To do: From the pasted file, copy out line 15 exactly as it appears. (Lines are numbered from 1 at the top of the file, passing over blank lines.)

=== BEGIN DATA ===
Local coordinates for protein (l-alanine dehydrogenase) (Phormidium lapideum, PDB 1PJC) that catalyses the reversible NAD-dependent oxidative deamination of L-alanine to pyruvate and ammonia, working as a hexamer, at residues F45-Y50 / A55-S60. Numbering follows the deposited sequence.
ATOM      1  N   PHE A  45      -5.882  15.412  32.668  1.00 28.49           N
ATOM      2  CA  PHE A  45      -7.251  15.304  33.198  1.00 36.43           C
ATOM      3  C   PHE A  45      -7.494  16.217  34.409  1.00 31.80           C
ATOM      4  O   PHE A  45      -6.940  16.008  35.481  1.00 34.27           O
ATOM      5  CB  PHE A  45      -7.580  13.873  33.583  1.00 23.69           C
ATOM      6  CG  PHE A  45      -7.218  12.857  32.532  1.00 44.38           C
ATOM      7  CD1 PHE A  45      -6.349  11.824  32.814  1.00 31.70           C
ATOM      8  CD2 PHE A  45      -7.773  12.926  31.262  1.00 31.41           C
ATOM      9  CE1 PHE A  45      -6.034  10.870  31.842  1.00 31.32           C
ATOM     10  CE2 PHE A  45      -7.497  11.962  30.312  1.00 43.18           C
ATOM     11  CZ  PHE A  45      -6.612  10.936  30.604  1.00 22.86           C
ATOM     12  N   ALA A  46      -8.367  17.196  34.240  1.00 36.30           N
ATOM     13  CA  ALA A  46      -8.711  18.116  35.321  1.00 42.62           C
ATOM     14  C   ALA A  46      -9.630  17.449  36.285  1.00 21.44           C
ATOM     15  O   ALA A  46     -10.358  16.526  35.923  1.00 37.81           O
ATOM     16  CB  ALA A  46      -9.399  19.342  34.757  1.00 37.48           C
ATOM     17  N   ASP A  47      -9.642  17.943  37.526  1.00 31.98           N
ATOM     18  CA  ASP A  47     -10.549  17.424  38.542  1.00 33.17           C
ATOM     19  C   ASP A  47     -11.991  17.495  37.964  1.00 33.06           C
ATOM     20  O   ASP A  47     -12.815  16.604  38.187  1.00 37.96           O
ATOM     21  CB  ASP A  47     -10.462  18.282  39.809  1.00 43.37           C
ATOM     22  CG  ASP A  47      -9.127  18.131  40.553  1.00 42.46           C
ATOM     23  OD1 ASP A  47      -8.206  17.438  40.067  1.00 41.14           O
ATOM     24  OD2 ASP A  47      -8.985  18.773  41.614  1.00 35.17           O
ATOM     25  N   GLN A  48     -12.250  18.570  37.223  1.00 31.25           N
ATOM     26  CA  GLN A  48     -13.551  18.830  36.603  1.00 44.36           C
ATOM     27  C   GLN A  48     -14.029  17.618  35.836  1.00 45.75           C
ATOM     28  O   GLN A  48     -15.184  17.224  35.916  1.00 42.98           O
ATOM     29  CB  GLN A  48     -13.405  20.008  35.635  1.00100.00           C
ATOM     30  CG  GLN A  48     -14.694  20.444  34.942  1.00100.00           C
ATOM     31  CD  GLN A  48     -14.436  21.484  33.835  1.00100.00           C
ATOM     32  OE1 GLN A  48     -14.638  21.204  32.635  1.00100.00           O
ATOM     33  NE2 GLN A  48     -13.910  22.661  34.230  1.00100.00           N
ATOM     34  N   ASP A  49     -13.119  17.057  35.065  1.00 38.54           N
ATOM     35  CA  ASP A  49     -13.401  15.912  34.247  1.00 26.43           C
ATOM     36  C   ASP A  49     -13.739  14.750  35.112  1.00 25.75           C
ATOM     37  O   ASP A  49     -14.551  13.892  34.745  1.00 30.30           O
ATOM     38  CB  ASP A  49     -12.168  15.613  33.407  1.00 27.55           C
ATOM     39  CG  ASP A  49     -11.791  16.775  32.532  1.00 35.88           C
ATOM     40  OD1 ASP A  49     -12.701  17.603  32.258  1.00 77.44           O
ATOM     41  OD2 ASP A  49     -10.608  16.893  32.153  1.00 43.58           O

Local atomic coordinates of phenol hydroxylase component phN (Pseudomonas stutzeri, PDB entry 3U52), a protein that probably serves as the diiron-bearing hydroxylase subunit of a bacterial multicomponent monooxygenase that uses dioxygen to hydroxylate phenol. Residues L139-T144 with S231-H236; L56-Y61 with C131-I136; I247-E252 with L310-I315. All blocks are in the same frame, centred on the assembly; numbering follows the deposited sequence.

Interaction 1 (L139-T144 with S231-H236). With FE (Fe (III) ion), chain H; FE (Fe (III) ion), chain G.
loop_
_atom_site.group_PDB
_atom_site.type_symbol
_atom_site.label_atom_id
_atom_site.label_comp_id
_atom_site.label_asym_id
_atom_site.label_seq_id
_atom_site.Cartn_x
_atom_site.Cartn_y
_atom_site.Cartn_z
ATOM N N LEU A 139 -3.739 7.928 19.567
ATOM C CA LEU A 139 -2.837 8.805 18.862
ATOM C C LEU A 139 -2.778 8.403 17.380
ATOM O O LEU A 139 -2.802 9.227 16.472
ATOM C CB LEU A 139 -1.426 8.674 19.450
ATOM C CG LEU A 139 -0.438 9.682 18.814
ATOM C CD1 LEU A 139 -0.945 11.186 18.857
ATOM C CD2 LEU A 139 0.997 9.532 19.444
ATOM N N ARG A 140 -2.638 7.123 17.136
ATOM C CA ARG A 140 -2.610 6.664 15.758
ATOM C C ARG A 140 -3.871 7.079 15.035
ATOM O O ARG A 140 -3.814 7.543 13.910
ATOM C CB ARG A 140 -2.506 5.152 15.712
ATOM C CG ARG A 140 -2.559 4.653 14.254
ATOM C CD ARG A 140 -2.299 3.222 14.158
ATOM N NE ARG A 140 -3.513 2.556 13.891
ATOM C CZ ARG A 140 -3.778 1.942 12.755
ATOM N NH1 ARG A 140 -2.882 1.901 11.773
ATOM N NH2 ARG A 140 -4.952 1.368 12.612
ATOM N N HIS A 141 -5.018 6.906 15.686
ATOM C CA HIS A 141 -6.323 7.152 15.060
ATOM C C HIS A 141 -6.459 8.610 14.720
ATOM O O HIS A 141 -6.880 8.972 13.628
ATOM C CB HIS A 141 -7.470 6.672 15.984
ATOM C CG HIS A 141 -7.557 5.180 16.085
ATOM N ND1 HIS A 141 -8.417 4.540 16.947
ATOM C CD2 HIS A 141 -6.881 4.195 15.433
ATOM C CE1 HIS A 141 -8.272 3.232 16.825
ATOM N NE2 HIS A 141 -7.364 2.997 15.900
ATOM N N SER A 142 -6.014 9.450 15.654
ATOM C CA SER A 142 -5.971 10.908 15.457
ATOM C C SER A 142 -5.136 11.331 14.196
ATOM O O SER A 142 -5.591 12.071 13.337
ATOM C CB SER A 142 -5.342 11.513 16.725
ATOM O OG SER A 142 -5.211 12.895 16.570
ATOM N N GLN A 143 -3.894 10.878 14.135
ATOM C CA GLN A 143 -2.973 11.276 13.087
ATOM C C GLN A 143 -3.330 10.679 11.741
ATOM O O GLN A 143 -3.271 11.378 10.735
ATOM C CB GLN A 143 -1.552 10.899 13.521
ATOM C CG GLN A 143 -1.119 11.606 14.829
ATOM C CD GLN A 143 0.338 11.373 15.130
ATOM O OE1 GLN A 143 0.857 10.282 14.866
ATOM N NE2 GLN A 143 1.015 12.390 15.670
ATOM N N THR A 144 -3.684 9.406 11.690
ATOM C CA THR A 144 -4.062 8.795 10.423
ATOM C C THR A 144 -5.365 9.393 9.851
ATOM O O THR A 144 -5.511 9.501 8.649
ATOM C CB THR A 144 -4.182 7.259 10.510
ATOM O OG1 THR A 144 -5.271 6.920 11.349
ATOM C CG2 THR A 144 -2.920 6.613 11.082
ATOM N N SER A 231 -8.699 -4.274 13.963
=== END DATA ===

ATOM     14  C   ALA A  46      -9.630  17.449  36.285  1.00 21.44           C